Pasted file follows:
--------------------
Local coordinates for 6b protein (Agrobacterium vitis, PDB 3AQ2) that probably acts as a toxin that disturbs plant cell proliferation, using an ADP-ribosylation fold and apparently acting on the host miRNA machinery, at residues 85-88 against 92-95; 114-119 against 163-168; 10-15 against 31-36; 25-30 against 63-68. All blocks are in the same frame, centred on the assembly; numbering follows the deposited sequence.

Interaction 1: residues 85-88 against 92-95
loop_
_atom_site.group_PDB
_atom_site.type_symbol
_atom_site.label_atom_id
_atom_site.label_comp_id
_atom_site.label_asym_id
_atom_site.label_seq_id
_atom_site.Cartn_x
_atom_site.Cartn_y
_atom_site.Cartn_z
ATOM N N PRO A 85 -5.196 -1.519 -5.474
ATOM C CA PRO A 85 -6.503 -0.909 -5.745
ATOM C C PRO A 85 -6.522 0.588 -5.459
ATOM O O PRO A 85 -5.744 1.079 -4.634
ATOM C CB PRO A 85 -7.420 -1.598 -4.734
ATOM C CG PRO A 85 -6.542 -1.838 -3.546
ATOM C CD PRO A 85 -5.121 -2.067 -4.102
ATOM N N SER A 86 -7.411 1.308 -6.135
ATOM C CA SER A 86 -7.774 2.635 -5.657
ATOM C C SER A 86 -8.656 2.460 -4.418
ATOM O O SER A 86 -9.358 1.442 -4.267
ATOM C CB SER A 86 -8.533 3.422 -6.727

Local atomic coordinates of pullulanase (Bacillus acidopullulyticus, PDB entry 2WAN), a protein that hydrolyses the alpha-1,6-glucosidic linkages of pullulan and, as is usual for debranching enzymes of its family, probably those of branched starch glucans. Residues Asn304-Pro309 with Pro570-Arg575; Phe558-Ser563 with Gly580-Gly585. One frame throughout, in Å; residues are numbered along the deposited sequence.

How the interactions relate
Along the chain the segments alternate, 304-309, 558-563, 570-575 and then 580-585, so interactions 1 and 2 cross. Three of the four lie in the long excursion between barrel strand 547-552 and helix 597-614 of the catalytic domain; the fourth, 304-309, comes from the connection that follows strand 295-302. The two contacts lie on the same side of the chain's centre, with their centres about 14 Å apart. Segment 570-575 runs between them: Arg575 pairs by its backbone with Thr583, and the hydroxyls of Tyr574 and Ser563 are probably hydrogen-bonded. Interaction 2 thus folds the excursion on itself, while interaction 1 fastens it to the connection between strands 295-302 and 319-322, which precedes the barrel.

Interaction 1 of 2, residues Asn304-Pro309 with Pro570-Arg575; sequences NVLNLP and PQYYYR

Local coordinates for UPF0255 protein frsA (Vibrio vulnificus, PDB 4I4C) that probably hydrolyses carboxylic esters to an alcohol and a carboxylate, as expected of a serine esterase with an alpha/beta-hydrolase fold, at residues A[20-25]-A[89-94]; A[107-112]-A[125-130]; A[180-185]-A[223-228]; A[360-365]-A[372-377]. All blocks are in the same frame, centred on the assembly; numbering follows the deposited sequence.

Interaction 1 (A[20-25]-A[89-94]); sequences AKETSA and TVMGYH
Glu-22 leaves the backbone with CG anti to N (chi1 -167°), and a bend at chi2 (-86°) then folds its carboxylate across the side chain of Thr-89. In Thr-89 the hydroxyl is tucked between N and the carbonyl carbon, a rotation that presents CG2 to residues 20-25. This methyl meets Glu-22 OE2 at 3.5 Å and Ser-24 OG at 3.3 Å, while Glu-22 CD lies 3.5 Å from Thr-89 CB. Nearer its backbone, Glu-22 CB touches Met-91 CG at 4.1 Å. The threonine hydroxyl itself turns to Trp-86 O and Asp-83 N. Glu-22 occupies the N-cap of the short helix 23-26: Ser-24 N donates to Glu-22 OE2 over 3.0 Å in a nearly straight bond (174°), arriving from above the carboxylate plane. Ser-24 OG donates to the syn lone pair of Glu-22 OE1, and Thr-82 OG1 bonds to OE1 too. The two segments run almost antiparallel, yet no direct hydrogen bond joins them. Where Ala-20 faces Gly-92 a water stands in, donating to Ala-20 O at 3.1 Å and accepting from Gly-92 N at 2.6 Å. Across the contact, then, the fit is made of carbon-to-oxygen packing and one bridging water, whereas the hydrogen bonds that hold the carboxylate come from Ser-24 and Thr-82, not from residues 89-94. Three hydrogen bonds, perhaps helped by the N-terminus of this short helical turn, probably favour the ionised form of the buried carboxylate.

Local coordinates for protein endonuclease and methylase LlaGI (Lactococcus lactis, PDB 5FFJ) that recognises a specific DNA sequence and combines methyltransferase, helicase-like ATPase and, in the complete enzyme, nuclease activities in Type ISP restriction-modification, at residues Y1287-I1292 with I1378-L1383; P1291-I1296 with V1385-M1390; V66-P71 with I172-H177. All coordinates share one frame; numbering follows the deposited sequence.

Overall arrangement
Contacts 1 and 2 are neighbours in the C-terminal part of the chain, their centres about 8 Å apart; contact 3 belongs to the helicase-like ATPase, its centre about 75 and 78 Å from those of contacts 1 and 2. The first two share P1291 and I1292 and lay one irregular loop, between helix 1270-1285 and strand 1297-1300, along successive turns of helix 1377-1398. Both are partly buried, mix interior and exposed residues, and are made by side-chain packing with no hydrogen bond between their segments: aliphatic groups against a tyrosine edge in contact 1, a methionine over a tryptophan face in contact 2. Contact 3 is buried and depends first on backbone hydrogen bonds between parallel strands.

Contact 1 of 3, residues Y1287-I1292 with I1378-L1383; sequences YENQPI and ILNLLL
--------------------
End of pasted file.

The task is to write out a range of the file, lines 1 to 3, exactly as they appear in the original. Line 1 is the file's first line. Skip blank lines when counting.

Local coordinates for 6b protein (Agrobacterium vitis, PDB 3AQ2) that probably acts as a toxin that disturbs plant cell proliferation, using an ADP-ribosylation fold and apparently acting on the host miRNA machinery, at residues 85-88 against 92-95; 114-119 against 163-168; 10-15 against 31-36; 25-30 against 63-68. All blocks are in the same frame, centred on the assembly; numbering follows the deposited sequence.

Interaction 1: residues 85-88 against 92-95
loop_